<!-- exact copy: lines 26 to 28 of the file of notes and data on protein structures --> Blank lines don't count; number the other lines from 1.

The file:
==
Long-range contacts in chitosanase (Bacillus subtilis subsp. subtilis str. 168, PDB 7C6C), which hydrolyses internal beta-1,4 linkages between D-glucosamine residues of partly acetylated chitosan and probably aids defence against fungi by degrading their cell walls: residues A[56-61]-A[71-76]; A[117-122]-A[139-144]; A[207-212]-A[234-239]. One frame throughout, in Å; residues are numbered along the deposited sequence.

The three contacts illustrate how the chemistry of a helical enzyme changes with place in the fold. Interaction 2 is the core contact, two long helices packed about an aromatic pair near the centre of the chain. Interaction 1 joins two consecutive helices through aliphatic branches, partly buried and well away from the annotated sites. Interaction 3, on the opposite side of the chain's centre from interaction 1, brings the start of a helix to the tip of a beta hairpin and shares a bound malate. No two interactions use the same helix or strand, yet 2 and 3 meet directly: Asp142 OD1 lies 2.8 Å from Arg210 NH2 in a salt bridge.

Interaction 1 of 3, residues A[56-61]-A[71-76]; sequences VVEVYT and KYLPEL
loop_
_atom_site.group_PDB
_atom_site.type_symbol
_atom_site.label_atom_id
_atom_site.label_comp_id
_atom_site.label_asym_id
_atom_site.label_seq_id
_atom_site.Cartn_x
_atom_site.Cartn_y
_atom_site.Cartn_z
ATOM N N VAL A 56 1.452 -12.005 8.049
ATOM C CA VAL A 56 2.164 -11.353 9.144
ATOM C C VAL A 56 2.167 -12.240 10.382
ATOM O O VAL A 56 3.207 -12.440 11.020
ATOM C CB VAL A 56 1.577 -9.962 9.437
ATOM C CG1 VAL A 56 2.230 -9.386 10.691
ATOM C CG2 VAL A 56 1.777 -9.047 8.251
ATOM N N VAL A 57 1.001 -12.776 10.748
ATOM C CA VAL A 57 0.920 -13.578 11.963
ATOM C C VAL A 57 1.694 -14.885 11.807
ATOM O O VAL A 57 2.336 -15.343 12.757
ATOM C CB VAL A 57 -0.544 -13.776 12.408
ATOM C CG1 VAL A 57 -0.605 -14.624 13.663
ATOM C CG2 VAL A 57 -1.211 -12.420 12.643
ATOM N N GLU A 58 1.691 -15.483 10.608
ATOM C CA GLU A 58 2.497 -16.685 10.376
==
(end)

ATOM C CG1 VAL A 57 -0.605 -14.624 13.663
ATOM C CG2 VAL A 57 -1.211 -12.420 12.643
ATOM N N GLU A 58 1.691 -15.483 10.608